The Koreas

South Korean Intelligence Reports COVID-19-Induced Panic Buying in the North

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The Koreas | Economy | East Asia

South Korean Intelligence Reports COVID-19-Induced Panic Buying in the North

The National Intelligence Service told lawmakers in Seoul that the pandemic is hurting North Korea’s economy.

South Korean Intelligence Reports COVID-19-Induced Panic Buying in the North
Credit: Flickr/ (stephan)

The coronavirus pandemic has likely taken a heavy toll on North Korea, forcing leader Kim Jong Un to avoid public activities and his people into panic buying for daily necessities, South Korea’s spy agency told lawmakers Wednesday.

Although North Korea has taken intense quarantine measures, it maintains there are no domestic infections. Many outside experts are skeptical and warn that an epidemic could be dire because of the North’s fragile health care system.

South Korea’s National Intelligence Service told a closed-door parliamentary committee in Seoul that the pandemic is one of the reasons why Kim Jong Un has made much fewer public appearances this year, according to Kim Byung Kee, one of the lawmakers who attended the spy agency meeting.

As of Wednesday, Kim Jong Un appeared in public 17 times this year, compared with an average of 50 appearances in the same time period each year since he took power in late 2011, the lawmaker said, citing the NIS.

The NIS said it cannot rule out a virus outbreak in North Korea because traffic along the China-North Korea border was active before the North closed crossings in January to try to stop the spread of the virus, according to the lawmaker.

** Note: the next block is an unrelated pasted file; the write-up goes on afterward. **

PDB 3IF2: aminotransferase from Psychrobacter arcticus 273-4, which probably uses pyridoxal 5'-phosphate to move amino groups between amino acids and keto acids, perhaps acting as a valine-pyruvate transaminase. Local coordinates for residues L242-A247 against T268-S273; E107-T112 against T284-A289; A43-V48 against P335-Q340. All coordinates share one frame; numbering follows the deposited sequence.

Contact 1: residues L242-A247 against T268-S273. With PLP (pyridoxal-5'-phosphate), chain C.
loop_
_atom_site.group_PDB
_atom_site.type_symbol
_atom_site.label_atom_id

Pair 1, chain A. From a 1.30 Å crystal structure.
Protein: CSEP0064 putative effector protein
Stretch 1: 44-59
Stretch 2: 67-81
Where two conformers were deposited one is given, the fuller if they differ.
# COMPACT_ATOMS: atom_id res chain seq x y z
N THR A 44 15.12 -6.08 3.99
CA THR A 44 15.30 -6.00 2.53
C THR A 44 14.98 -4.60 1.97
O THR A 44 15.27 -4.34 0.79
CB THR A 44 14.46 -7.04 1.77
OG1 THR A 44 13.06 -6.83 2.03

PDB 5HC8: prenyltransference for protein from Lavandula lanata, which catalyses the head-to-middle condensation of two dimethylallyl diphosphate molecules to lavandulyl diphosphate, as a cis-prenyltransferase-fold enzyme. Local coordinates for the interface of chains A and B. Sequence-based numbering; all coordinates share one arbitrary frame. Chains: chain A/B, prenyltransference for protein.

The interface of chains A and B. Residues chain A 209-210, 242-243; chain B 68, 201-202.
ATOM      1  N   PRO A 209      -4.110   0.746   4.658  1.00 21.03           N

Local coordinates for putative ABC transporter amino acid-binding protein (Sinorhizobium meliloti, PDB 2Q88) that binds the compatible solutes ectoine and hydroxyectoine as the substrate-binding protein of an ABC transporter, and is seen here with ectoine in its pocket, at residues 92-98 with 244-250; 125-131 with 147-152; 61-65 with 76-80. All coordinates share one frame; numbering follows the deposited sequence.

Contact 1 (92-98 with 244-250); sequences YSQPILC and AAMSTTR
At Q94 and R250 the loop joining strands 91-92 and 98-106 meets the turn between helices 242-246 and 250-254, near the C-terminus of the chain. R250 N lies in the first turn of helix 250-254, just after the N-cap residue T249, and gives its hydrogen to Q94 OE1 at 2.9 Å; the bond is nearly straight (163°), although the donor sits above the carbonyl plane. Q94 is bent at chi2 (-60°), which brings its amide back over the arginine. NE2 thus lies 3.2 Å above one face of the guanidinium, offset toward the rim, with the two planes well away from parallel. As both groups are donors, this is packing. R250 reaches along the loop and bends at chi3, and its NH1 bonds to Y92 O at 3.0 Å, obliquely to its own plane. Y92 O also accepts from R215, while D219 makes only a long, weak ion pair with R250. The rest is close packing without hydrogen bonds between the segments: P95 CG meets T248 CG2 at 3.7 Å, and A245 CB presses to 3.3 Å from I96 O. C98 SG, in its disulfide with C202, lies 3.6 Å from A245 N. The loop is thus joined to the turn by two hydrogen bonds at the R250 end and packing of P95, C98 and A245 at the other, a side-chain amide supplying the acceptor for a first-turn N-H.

The NIS declined to confirm Kim Byung Kee’s comments in line with its practice of not commenting on information it provides to lawmakers. Kim did not discuss how the NIS obtained its information.

Last Friday, Kim Jong Un ended his 20-day public absence when he appeared at a ceremony marking the completion of a fertilizer factory near Pyongyang. His time away triggered rumors about his health and worries about the future of his country.

The NIS repeated a South Korean government assessment that Kim remained in charge of state affairs even during his absence. His visit to the factory was aimed at showing his resolve to address public livelihood problems and inject people with confidence, Kim Byung Kee cited the NIS as saying.

The NIS said the virus pandemic is hurting North Korea’s economy, mainly because of the border closure with China, its biggest trading partner and aid provider. China accounts for about 90 percent of North Korea’s external trade flow.

The trade volume between North Korea and China in the first quarter of this year was $230 million, a 55 percent decline from the same period last year. In March, the bilateral trade volume suffered a 91 percent drop, the NIS was quoted as saying.

This led to the prices of imported foodstuffs such as sugar and seasonings skyrocketing, Kim Byung Kee quoted the spy agency as saying. He said the NIS also told lawmakers that residents in Pyongyang, the capital, recently rushed to department stores and other shops to stock up on daily necessities and waited in long lines.

The NIS said prices in North Korea “are being stabilized a little bit” after authorities clamped down on people cornering the market, Kim said in a televised briefing.

In recent months, Kim Jong Un conducted a spate of missile and other weapons tests in what analysts said were attempts to upgrade the North’s weapons programs. Earlier, Kim vowed to bolster his nuclear arsenal and build up internal strength to withstand U.S.-led sanctions amid stalled denuclearization talks with President Donald Trump.

By Hyung-Jin Kim for The Associated Press.